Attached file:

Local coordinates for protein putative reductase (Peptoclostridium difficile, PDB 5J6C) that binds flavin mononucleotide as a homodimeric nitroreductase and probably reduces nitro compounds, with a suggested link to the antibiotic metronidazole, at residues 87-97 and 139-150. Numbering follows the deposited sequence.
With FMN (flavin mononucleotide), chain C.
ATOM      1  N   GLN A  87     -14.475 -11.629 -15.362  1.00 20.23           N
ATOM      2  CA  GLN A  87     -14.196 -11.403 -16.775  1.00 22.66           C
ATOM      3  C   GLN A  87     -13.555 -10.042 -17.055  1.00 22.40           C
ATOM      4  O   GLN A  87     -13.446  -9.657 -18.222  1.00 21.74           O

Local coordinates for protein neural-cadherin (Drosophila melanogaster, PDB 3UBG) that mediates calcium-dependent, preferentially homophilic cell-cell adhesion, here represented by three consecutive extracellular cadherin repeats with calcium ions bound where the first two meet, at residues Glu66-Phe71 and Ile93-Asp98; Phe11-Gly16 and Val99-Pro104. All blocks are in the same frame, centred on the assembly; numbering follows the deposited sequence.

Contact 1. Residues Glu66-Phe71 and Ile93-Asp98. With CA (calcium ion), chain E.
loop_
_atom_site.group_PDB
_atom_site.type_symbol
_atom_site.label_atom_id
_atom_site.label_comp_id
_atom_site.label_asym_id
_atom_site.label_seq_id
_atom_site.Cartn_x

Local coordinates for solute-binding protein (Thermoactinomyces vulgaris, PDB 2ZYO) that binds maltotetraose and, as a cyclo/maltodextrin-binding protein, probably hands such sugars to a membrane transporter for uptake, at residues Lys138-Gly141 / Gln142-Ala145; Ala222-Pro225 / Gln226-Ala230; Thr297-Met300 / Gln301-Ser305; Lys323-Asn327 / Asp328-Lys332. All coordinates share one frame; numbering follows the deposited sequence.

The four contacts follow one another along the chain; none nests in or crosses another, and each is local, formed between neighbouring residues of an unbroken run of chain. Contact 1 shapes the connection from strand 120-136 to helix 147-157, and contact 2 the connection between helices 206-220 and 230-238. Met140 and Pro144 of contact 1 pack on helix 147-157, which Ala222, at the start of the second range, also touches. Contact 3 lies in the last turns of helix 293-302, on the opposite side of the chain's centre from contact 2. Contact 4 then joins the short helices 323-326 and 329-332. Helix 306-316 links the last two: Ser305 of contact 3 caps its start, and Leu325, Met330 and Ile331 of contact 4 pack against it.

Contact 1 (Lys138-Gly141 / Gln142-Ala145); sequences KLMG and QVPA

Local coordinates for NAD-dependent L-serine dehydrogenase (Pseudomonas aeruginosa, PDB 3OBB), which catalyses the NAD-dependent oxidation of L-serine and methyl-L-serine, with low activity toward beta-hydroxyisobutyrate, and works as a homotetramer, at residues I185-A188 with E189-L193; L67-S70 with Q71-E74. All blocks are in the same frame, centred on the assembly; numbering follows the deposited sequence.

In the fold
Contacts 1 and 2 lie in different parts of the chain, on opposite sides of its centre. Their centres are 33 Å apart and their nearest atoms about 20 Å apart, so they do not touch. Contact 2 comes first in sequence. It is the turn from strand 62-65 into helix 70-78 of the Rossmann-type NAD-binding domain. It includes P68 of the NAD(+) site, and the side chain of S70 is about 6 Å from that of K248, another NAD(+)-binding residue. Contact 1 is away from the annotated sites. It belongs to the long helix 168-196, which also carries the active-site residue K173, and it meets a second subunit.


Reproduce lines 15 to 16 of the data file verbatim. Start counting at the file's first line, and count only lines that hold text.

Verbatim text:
_atom_site.label_seq_id
_atom_site.Cartn_x